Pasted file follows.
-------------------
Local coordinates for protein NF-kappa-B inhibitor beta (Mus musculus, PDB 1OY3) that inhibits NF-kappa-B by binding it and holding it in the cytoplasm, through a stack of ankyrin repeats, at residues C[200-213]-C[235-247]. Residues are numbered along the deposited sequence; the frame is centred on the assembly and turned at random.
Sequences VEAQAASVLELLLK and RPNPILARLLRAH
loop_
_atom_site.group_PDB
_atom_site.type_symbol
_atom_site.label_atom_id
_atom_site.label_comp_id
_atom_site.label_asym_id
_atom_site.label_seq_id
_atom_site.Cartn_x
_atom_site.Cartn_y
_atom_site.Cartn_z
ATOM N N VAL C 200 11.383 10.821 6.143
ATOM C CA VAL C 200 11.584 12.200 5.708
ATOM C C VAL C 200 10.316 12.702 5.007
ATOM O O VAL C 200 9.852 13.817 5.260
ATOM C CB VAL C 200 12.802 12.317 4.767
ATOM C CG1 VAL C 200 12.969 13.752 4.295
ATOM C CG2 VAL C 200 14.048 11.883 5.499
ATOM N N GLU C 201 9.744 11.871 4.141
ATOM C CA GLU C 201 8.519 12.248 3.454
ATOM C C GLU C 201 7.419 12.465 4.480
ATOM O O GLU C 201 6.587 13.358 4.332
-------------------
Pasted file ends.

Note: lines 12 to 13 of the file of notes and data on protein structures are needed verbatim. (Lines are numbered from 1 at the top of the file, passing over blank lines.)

_atom_site.Cartn_z
ATOM N N VAL C 200 11.383 10.821 6.143